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Waterfowl Research Priorities in the Northern
Great Plains

Robert R. Cox, Jr., Douglas H. Johnson, Michael A. Johnson,
Ronald E. Kirby, Jeffrey W. Nelson, and Ronald E. Reynolds


Abstract: It is necessary periodically to identify research priorities so that future research will be directed toward the most pertinent issues in waterfowl ecology and management. To that end, Northern Prairie Wildlife Research Center convened a quorum of experts on the ecology of breeding waterfowl, the Waterfowl Working Group, to 1) develop a mission statement, 2) identify waterfowl research priorities in the northern Great Plains, and 3) determine the frequency for re-identifying research needs. Research needs (nonprioritized) identified by the group and described in detail herein included: 1) determine effects of landscape factors on demographics and recruitment of ducks in the Prairie Pothole Region; 2) develop, improve, or update estimates of important parameters used in existing models for management and planning; 3) evaluate waterfowl management activities at broad, regional scales; 4) direct studies at waterfowl species of concern; and 5) evaluate applicability of the bird-conservation-area concept to waterfowl. The Waterfowl Working Group will reconsider research priorities at 2-year intervals.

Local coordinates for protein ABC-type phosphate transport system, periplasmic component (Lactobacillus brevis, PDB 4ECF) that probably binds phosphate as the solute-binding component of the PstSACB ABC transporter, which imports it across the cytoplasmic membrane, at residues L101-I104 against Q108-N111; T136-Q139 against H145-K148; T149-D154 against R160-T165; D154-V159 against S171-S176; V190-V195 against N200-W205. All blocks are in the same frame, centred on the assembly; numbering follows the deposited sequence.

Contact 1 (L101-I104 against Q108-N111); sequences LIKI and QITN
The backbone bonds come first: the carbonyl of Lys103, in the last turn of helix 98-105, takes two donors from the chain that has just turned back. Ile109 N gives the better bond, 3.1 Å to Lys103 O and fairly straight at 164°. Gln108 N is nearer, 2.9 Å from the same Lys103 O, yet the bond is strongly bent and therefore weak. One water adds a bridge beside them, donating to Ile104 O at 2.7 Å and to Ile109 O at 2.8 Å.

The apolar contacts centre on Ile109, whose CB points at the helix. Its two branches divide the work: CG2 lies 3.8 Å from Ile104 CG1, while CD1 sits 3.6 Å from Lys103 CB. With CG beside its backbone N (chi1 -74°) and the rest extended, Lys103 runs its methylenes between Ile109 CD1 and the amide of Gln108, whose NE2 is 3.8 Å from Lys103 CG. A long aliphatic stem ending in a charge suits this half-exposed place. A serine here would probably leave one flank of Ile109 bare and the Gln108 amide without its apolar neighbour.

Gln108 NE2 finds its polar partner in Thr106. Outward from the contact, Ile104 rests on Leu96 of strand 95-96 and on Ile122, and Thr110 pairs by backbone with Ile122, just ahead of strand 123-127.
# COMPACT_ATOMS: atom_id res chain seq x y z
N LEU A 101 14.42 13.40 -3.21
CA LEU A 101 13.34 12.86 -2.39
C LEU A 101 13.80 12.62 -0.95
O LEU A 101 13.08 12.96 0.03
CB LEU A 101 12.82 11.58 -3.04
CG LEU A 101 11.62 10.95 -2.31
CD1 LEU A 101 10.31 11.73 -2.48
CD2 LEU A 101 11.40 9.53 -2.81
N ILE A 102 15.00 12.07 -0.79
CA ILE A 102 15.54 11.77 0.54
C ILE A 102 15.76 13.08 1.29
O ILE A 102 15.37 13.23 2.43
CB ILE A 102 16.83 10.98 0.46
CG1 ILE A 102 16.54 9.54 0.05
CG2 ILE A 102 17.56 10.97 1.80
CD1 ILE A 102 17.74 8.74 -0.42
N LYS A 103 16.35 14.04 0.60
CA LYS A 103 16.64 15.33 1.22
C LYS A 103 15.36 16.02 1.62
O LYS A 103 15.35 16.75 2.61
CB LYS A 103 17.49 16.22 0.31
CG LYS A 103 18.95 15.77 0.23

Key words: breeding, northern Great Plains, Prairie Pothole Region, research needs, research priorities, waterfowl


Table of Contents

Tables


Introduction

The Northern Prairie Wildlife Research Center (hereafter, Northern Prairie) was established in 1965 to conduct research on management of migratory birds, primarily waterfowl (Nelson and Lee 1965). Along with several administrative changes came expansion of Northern Prairie's mission to include responsibility for ecological research and monitoring of the entire flora and fauna of the nation's northern and central grasslands, with emphasis on disseminating biological information to decision-makers and the public. Concurrent with these broadened objectives, Northern Prairie has maintained a strong waterfowl research program.